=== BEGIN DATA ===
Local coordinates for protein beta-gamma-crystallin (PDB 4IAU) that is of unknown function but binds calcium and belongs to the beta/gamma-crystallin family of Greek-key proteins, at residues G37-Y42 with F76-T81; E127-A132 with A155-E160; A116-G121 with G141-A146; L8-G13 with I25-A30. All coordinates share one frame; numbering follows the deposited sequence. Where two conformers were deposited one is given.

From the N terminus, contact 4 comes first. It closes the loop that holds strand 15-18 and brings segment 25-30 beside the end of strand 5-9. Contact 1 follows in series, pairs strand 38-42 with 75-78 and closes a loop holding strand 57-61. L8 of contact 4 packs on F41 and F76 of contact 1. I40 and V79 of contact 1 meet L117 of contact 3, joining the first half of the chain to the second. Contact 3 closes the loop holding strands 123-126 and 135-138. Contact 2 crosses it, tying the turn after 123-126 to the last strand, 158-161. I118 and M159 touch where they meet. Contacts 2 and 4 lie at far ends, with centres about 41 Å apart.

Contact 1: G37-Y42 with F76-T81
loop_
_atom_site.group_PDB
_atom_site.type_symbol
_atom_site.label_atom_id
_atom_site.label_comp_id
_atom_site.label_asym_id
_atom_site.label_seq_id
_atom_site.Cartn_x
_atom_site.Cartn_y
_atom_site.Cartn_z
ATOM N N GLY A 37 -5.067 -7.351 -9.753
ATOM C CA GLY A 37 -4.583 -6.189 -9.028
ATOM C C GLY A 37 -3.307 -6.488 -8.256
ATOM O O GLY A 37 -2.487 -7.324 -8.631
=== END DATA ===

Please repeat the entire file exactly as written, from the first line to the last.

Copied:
Local coordinates for protein beta-gamma-crystallin (PDB 4IAU) that is of unknown function but binds calcium and belongs to the beta/gamma-crystallin family of Greek-key proteins, at residues G37-Y42 with F76-T81; E127-A132 with A155-E160; A116-G121 with G141-A146; L8-G13 with I25-A30. All coordinates share one frame; numbering follows the deposited sequence. Where two conformers were deposited one is given.

From the N terminus, contact 4 comes first. It closes the loop that holds strand 15-18 and brings segment 25-30 beside the end of strand 5-9. Contact 1 follows in series, pairs strand 38-42 with 75-78 and closes a loop holding strand 57-61. L8 of contact 4 packs on F41 and F76 of contact 1. I40 and V79 of contact 1 meet L117 of contact 3, joining the first half of the chain to the second. Contact 3 closes the loop holding strands 123-126 and 135-138. Contact 2 crosses it, tying the turn after 123-126 to the last strand, 158-161. I118 and M159 touch where they meet. Contacts 2 and 4 lie at far ends, with centres about 41 Å apart.

Contact 1: G37-Y42 with F76-T81
loop_
_atom_site.group_PDB
_atom_site.type_symbol
_atom_site.label_atom_id
_atom_site.label_comp_id
_atom_site.label_asym_id
_atom_site.label_seq_id
_atom_site.Cartn_x
_atom_site.Cartn_y
_atom_site.Cartn_z
ATOM N N GLY A 37 -5.067 -7.351 -9.753
ATOM C CA GLY A 37 -4.583 -6.189 -9.028
ATOM C C GLY A 37 -3.307 -6.488 -8.256
ATOM O O GLY A 37 -2.487 -7.324 -8.631